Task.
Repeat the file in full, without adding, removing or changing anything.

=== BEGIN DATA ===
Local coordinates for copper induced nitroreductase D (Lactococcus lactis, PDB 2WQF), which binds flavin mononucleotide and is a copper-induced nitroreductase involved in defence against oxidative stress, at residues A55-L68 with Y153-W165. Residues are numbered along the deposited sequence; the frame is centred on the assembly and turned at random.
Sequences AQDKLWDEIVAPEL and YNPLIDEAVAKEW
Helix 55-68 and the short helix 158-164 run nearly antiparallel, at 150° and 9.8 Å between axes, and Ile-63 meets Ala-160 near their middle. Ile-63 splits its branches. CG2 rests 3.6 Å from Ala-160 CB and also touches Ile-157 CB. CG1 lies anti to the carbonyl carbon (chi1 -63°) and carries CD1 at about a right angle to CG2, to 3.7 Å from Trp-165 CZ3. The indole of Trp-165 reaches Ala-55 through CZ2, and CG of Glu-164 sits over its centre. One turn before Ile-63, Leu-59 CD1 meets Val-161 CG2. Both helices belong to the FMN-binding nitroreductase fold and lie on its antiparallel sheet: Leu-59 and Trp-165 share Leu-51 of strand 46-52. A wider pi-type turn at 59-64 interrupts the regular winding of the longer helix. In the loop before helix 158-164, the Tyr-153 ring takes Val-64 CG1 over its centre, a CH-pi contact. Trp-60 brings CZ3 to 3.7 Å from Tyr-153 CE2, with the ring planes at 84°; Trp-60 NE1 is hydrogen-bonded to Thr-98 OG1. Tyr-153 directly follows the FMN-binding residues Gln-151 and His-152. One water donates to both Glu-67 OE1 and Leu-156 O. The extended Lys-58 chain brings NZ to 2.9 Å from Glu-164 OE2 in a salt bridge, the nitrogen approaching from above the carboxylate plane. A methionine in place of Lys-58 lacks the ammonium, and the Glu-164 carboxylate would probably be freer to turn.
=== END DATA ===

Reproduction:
Local coordinates for copper induced nitroreductase D (Lactococcus lactis, PDB 2WQF), which binds flavin mononucleotide and is a copper-induced nitroreductase involved in defence against oxidative stress, at residues A55-L68 with Y153-W165. Residues are numbered along the deposited sequence; the frame is centred on the assembly and turned at random.
Sequences AQDKLWDEIVAPEL and YNPLIDEAVAKEW
Helix 55-68 and the short helix 158-164 run nearly antiparallel, at 150° and 9.8 Å between axes, and Ile-63 meets Ala-160 near their middle. Ile-63 splits its branches. CG2 rests 3.6 Å from Ala-160 CB and also touches Ile-157 CB. CG1 lies anti to the carbonyl carbon (chi1 -63°) and carries CD1 at about a right angle to CG2, to 3.7 Å from Trp-165 CZ3. The indole of Trp-165 reaches Ala-55 through CZ2, and CG of Glu-164 sits over its centre. One turn before Ile-63, Leu-59 CD1 meets Val-161 CG2. Both helices belong to the FMN-binding nitroreductase fold and lie on its antiparallel sheet: Leu-59 and Trp-165 share Leu-51 of strand 46-52. A wider pi-type turn at 59-64 interrupts the regular winding of the longer helix. In the loop before helix 158-164, the Tyr-153 ring takes Val-64 CG1 over its centre, a CH-pi contact. Trp-60 brings CZ3 to 3.7 Å from Tyr-153 CE2, with the ring planes at 84°; Trp-60 NE1 is hydrogen-bonded to Thr-98 OG1. Tyr-153 directly follows the FMN-binding residues Gln-151 and His-152. One water donates to both Glu-67 OE1 and Leu-156 O. The extended Lys-58 chain brings NZ to 2.9 Å from Glu-164 OE2 in a salt bridge, the nitrogen approaching from above the carboxylate plane. A methionine in place of Lys-58 lacks the ammonium, and the Glu-164 carboxylate would probably be freer to turn.